|Citing Patent||Filing date||Publication date||Applicant||Title|
|US7956623 *||Feb 16, 2007||Jun 7, 2011||Countlab, Inc||Container filling machine|
|US8006468||Apr 14, 2008||Aug 30, 2011||Countlab Inc.||Container filling machine having vibration trays|
|US8225925||Dec 1, 2009||Jul 24, 2012||Countlab Inc.||Discrete article spacing apparatus for vibration trays|
|US8406916||Nov 21, 2008||Mar 26, 2013||Uhlmann Pac-Systeme Gmbh & Co Kg||System for individualized filling of blisters of blister packs|
|US8769915 *||Sep 29, 2009||Jul 8, 2014||Panasonic Healthcare Co., Ltd.||Tablet supply apparatus|
|US8985388 *||Nov 7, 2008||Mar 24, 2015||Nitesh Ratnakar||Smart medicine container|
|US9089473 *||Jun 15, 2010||Jul 28, 2015||Mg 2- S.R.L.||Feeding assembly for metering tablets into capsules|
|US20090057328 *||Nov 7, 2008||Mar 5, 2009||Novation Science, Llc||Smart Medicine Container|
|US20100077708 *||Apr 1, 2010||Sanyo Electric Co., Ltd.||Tablet supply apparatus|
|US20120160370 *||Jun 28, 2012||Sanyo Electric Co., Ltd.||Tablet supply apparatus|
|US20120186193 *||Jun 15, 2010||Jul 26, 2012||Davide Frabetti||Feeding assembly for metering tablets into capsules|
|CN102807006A *||Aug 13, 2012||Dec 5, 2012||黄淑琴||Pneumatic powder filling device|
|EP2062822A1 *||Nov 24, 2007||May 27, 2009||UHLMANN PAC-SYSTEME GmbH & Co. KG||Method and device for individual filling of blister packages|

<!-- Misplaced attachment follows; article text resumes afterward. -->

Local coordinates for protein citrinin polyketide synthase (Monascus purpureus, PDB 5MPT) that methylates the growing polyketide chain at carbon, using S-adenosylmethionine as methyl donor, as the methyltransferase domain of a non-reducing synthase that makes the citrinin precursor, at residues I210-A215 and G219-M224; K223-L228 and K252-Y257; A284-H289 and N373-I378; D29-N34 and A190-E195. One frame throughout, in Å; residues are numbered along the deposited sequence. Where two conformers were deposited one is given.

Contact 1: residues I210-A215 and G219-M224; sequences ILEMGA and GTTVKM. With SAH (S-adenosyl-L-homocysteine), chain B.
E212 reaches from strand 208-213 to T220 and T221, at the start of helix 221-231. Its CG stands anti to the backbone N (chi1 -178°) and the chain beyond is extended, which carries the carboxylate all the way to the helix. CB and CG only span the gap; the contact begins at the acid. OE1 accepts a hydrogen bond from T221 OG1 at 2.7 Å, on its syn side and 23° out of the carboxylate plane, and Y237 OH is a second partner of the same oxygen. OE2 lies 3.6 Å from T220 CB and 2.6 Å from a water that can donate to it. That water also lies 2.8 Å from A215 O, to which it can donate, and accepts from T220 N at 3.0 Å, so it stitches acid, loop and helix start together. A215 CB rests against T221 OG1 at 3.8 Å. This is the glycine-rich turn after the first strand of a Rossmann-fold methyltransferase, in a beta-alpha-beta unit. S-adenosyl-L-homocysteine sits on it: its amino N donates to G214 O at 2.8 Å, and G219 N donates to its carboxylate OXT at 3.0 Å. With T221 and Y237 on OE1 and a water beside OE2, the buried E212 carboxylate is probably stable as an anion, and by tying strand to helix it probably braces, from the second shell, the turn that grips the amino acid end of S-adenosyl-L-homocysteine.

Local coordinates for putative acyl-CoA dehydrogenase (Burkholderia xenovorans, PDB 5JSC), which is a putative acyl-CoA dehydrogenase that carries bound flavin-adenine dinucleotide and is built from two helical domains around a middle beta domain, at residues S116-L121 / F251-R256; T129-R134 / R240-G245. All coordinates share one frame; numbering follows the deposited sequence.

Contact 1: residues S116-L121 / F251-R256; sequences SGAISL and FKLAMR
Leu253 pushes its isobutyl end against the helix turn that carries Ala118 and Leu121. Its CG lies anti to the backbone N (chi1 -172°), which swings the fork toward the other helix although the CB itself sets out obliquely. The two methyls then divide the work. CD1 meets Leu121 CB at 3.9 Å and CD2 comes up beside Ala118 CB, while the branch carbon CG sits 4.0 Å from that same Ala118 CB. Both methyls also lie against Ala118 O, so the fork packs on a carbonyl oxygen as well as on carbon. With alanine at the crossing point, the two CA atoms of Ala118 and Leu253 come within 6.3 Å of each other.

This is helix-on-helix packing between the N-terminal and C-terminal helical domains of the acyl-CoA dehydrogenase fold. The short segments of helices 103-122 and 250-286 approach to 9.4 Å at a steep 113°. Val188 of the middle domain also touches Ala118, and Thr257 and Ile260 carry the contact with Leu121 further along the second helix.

|International Classification||B65B5/10, G06M7/00, B65B37/04, B65B57/20, B65B1/16, B65B1/08, B65B37/14, B65B35/34, B65B35/06, B65B57/14, B65B35/18, B65B1/30, B65B35/14, B65B35/46, B65B65/08, B65B5/08, B65G47/84|
|Cooperative Classification||B65B37/14, B65B35/18, B65G47/848, B65B37/04, B65B5/103, B65B35/14, B65B65/08, B65B5/08, B65B57/20, B65B57/14, Y10S53/90|
|European Classification||B65B35/14, B65B37/04, B65G47/84B3, B65B5/08, B65B5/10B1, B65B37/14, B65B65/08, B65B57/20, B65B57/14, B65B35/18|
|Nov 18, 2004||AS||Assignment|
Owner name: INDUSTRAI MACCHINE AUTOMATICHE, ITALY
Free format text: ASSIGNMENT OF ASSIGNORS INTEREST;ASSIGNOR:CICOGNANI, SERGIO (ITALY);REEL/FRAME:016699/0083
Effective date: 20041027
|Jul 28, 2014||FPAY||Fee payment|
Year of fee payment: 4